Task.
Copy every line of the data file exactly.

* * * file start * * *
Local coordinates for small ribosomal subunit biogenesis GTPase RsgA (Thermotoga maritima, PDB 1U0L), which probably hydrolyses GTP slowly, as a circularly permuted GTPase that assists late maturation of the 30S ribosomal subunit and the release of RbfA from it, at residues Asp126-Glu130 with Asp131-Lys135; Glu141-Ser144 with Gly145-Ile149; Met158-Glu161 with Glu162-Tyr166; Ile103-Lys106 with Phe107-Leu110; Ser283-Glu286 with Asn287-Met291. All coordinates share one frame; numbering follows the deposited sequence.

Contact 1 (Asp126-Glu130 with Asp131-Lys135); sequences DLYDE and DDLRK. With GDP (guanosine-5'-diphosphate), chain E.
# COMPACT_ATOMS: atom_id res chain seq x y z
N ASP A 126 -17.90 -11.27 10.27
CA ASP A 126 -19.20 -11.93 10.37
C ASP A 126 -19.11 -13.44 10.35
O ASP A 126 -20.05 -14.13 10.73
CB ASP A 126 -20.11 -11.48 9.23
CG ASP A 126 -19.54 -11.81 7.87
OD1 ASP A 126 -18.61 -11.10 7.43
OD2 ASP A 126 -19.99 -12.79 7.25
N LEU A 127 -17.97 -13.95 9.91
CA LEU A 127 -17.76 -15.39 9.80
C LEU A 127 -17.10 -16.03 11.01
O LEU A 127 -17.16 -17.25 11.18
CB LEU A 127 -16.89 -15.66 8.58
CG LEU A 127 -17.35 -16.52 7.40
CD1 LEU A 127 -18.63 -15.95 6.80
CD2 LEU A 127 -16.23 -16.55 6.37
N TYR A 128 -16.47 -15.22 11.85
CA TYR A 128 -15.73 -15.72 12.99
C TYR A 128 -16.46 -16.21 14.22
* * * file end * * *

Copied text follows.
Local coordinates for small ribosomal subunit biogenesis GTPase RsgA (Thermotoga maritima, PDB 1U0L), which probably hydrolyses GTP slowly, as a circularly permuted GTPase that assists late maturation of the 30S ribosomal subunit and the release of RbfA from it, at residues Asp126-Glu130 with Asp131-Lys135; Glu141-Ser144 with Gly145-Ile149; Met158-Glu161 with Glu162-Tyr166; Ile103-Lys106 with Phe107-Leu110; Ser283-Glu286 with Asn287-Met291. All coordinates share one frame; numbering follows the deposited sequence.

Contact 1 (Asp126-Glu130 with Asp131-Lys135); sequences DLYDE and DDLRK. With GDP (guanosine-5'-diphosphate), chain E.
# COMPACT_ATOMS: atom_id res chain seq x y z
N ASP A 126 -17.90 -11.27 10.27
CA ASP A 126 -19.20 -11.93 10.37
C ASP A 126 -19.11 -13.44 10.35
O ASP A 126 -20.05 -14.13 10.73
CB ASP A 126 -20.11 -11.48 9.23
CG ASP A 126 -19.54 -11.81 7.87
OD1 ASP A 126 -18.61 -11.10 7.43
OD2 ASP A 126 -19.99 -12.79 7.25
N LEU A 127 -17.97 -13.95 9.91
CA LEU A 127 -17.76 -15.39 9.80
C LEU A 127 -17.10 -16.03 11.01
O LEU A 127 -17.16 -17.25 11.18
CB LEU A 127 -16.89 -15.66 8.58
CG LEU A 127 -17.35 -16.52 7.40
CD1 LEU A 127 -18.63 -15.95 6.80
CD2 LEU A 127 -16.23 -16.55 6.37
N TYR A 128 -16.47 -15.22 11.85
CA TYR A 128 -15.73 -15.72 12.99
C TYR A 128 -16.46 -16.21 14.22